Citing User Privacy Concerns, Wikimedia Foundation Sues NSA

The nonprofit that runs Wikipedia—everyone's go-to source for quick information on almost anything—is taking a lead role in a new lawsuit challenging the National Security Agency's wide-ranging internet surveillance program.

The National Security Agency’s controversial surveillance program is facing a fresh attack from the nonprofit that runs one of the internet’s most popular websites.

On Tuesday, the Wikimedia Foundation filed a lawsuit [PDF] challenging “the suspicionless seizure and searching of internet traffic” by the NSA, saying the agency’s surveillance program violates the constitutional rights of “the hundreds of millions of individuals who visit Wikipedia webpages to read or contribute to the vast repository of human knowledge that Wikimedia maintains online.”

“We’re filing suit today on behalf of our readers and editors everywhere,” Wikipedia founder Jimmy Wales said in a news release. “Surveillance erodes the original promise of the internet: an open space for collaboration and experimentation, and a place free from fear.”

Several other advocacy groups and professional organizations joined the lawsuit, including the National Association of Criminal Defense Lawyers (NACDL), Human Rights Watch, and Amnesty International. The Nation, an iconic progressive magazine, is another plaintiff in the suit.

“As president of the nation’s criminal defense bar, I am particularly concerned with how such surveillance programs violate attorney-client privilege,” NACDL President Theodore Simon said in a news release. “The privacy of attorneys’ communications with their clients is necessary to our notion of a fair justice system.”

Enough for Standing?

Wikimedia may succeed where other lawsuits have failed. In 2013, the U.S. Supreme Court threw out a similar case brought by Amnesty International, holding that the human-rights organization didn’t have standing to bring the suit because it hadn’t suffered specific harm from the surveillance program.

Because Wikipedia serves more content and has more users than nearly all of the internet’s other websites, the foundation potentially has a stronger case. And Wikipedia was specifically mentioned in a leaked NSA slide [PDF] discussing surveillance technology. “Because these disclosures revealed that the government specifically targeted Wikipedia and its users, we believe we have more than sufficient evidence to establish standing,” Wikimedia said in a company blog post.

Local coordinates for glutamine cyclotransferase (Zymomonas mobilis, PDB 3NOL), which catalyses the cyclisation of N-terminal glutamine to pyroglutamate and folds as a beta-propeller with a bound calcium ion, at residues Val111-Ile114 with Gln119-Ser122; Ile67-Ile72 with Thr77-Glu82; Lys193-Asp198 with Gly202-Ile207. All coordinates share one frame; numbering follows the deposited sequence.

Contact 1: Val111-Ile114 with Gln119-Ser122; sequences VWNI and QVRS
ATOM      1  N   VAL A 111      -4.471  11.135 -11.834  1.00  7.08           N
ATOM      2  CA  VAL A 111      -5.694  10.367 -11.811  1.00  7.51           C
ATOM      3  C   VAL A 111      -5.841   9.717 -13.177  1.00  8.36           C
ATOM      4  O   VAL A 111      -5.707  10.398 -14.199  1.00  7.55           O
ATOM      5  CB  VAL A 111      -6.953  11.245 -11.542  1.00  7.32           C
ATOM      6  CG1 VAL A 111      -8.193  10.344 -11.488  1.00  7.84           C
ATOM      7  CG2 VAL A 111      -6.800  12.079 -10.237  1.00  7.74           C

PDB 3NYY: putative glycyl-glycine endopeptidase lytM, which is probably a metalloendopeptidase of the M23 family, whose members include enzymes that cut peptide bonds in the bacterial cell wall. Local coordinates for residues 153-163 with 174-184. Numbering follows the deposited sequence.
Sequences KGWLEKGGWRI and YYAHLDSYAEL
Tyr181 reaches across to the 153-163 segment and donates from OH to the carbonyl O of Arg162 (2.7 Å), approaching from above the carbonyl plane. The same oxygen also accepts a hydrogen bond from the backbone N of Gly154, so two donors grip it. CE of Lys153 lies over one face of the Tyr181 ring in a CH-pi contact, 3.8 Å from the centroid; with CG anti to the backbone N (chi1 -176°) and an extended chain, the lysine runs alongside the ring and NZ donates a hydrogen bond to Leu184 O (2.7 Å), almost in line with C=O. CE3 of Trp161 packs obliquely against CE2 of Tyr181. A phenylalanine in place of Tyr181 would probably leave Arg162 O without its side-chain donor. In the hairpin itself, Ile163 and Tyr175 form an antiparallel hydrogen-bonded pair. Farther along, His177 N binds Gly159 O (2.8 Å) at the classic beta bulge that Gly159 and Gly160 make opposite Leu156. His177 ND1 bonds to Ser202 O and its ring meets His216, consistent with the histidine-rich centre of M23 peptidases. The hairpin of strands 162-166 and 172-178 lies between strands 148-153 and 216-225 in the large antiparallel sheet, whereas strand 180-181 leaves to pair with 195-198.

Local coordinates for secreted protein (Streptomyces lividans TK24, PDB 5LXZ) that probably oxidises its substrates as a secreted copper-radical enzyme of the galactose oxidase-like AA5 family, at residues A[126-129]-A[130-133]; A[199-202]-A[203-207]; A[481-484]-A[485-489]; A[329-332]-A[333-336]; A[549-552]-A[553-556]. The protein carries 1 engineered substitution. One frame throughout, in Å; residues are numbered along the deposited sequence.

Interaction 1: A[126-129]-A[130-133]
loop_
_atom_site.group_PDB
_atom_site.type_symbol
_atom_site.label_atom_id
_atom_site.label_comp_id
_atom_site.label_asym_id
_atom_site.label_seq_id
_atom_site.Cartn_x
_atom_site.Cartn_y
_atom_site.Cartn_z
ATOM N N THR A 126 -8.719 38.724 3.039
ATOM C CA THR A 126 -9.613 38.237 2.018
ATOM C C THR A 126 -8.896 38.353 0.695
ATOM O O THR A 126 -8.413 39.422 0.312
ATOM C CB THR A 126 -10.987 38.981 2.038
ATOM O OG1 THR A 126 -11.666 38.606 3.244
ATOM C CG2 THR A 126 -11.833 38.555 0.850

In a New York Times op-ed, Wales and Wikimedia Foundation Executive Director Lila Tretikov noted that many of Wikipedia’s content contributors take significant risks when they add information to the site.

“On our servers, run by the nonprofit Wikimedia Foundation, those volunteers discuss their work on everything from Tiananmen Square to gay rights in Uganda,” Wales and Tretikov wrote. “Many of them prefer to work anonymously, especially those who work on controversial issues or who live in countries with repressive governments.

“These volunteers should be able to do their work without having to worry that the United States government is monitoring what they read and write.”

Wikipedia’s Political Roots

The lawsuit highlights the ideological underpinnings of Wikipedia, which have largely been forgotten by the public but could provide some additional context for why they chose to speak up in this specific case. When Wales and others launched the website in 2000, they based the website’s free-content philosophy on the work of the Austrian libertarian economist F.A. Hayek, who encouraged a distributed economics approach.

“Hayek’s work on price theory is central to my own thinking about how to manage the Wikipedia project,” Wales once wrote, according to the magazine Reason. “One can’t understand my ideas about Wikipedia without understanding Hayek.”

As of late Tuesday afternoon, neither NSA or the Department of Justice, also a named defendant, had commented on the lawsuit.

Wikimedia Foundation co-founder Jimmy Wales. (Nadine Rupp/Getty Images)

Ernie Smith

By Ernie Smith

Ernie Smith is a former senior editor for Associations Now. MORE

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